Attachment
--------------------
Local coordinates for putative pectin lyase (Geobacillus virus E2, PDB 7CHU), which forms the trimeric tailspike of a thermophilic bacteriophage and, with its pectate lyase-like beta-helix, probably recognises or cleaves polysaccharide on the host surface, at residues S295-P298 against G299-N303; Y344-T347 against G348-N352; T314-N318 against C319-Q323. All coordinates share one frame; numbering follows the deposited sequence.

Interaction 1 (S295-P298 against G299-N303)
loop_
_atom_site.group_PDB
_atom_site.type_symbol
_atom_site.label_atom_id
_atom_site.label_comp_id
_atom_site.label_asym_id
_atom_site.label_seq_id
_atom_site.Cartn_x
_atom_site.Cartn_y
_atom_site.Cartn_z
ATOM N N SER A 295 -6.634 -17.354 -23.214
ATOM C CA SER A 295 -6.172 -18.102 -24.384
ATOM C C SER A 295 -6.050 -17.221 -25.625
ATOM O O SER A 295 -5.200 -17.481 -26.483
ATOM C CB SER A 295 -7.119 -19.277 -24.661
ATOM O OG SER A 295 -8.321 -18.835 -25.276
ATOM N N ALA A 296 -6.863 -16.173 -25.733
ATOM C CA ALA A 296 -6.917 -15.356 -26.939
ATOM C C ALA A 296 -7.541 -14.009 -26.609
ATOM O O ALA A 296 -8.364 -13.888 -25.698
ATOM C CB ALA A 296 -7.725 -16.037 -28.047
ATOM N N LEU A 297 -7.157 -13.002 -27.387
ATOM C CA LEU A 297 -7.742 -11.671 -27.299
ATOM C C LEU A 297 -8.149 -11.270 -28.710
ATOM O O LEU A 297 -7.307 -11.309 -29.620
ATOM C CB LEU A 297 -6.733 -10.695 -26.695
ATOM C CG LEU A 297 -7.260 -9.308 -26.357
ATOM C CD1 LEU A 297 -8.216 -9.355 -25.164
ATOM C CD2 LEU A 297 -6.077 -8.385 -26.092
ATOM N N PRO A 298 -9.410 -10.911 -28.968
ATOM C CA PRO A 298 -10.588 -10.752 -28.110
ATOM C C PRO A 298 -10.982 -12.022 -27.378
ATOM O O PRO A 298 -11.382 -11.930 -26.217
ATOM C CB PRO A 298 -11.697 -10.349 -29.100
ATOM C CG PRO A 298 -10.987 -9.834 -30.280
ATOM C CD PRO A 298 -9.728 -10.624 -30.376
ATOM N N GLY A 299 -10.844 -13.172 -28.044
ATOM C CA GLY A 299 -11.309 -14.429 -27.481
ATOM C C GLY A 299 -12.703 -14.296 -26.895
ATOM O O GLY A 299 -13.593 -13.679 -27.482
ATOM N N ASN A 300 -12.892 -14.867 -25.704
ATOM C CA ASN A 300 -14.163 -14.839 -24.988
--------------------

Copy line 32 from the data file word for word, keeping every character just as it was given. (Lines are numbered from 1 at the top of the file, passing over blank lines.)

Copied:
ATOM N N PRO A 298 -9.410 -10.911 -28.968